Extreme weather patterns spawned by global warming are a serious threat to the nation's energy infrastructure, according to a new report from the Department of Energy, and their destructive effects are already being felt nationwide.
"Increasing temperatures, decreasing water availability, more intense storm events, and sea level rise will each independently, and in some cases in combination, affect the ability of the United States to produce and transmit electricity from fossil, nuclear, and existing and emerging
renewable energy sources," the report states.
In the most striking example, the report says climate change contributed to last year's powerful Hurricane Sandy, which ravaged the Northeast, closing ports, pipelines, and oil refineries, and knocking out power to some 8 million customers. And, the report warns, future storms will only get worse.
"The cost today is measured in the billions. Over the coming decades, it will be in the trillions," Jonathan Pershing, a DOE deputy assistant secretary who worked on the report, says in the New York Times. "You can't just put your head in the sand anymore."
That's the same argument President Obama made last month in his big climate speech, when he warned that global warming "demands our attention now." Obama laid out plans for capping carbon dioxide emissions, boosting green and renewable energy production, and upping emergency preparedness funding to address threats posed by climate change. Like the DOE report, he specifically cited Hurricane Sandy as a sign that manmade climate change already poses a significant threat to the nation's future.
The report begins by noting that 2012 was the hottest year on record, and that global temperatures have risen by 1.5 degrees in the past century. The report blames the temperature spike for an increase in wildfires, droughts, and intense storms, all of which have the potential to destroy or disrupt aspects of the nation's energy production and distribution systems.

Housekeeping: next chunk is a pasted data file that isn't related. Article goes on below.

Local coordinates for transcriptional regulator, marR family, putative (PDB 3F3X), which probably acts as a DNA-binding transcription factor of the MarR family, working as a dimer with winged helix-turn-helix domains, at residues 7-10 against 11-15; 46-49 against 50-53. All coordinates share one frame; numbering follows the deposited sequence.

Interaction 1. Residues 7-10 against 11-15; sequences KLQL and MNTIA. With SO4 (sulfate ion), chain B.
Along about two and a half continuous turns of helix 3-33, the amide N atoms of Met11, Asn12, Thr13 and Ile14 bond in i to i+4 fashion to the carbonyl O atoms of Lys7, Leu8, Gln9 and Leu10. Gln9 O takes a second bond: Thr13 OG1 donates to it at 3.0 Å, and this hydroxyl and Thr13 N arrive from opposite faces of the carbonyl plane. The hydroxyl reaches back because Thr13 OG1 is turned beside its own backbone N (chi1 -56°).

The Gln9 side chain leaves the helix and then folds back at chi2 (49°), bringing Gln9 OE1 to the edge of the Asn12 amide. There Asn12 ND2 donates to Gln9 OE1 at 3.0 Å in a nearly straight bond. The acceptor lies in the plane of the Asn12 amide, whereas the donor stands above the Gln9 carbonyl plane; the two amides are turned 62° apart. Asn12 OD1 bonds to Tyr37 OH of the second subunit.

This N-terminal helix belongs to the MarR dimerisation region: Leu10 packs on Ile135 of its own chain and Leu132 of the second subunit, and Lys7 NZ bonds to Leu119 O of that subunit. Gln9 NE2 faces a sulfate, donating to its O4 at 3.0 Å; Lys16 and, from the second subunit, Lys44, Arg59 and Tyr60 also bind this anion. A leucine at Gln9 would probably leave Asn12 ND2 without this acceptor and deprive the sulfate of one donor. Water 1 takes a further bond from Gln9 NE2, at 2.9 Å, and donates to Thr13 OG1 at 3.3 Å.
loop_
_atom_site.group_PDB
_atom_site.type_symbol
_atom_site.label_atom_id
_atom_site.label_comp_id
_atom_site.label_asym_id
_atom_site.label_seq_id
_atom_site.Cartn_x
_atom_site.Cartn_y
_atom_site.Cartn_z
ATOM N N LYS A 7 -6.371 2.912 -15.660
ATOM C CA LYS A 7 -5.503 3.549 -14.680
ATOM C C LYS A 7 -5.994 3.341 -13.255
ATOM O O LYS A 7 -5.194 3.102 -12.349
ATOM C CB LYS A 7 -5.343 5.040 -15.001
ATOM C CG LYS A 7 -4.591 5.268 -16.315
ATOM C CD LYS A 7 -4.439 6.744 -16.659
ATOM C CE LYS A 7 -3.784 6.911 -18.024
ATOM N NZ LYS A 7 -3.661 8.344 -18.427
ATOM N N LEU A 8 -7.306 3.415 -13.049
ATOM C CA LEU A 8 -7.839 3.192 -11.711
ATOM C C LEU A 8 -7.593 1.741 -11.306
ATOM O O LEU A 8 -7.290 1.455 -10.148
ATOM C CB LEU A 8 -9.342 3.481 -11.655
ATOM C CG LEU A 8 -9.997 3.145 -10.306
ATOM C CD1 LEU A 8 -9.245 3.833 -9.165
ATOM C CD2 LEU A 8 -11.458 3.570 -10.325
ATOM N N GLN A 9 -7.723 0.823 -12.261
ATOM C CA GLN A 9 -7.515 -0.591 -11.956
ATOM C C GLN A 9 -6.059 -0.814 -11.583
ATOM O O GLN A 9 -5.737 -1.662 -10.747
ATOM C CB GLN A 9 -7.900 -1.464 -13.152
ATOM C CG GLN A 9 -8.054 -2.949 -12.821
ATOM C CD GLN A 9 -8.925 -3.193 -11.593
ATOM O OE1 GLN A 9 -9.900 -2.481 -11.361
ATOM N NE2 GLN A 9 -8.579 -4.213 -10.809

Rising temperatures can also lead to an increased reliance on air conditioners, devices already known for taxing strained power grids in summer months. That could result in more frequent blackouts, especially in the West and South, the report warns.
The DOE also put out this interactive map showing past climate change–fueled natural disasters around the country, as well as their impact.
The report comes days after a separate study, published in Proceedings of the National Academy of Sciences, claimed that the world could see about 20 additional hurricanes and tropical storms per year due to global warming. In that study, Kerry Emmanuel, an atmospheric scientist at the Massachusetts institute of Technology, ran computer simulations that showed hurricanes becoming both more frequent and more powerful over the next century, especially around the 50-year mark.
Another study published by the National Oceanic and Atmospheric Administration in 2008 and revised last January said that while it was premature to say manmade global warming was already affecting hurricanes in the Atlantic, it was also too early to write off that possibility. As for future storms, the study said it was likely that they would be both bigger and more powerful, with a projected 20 percent increase in rainfall.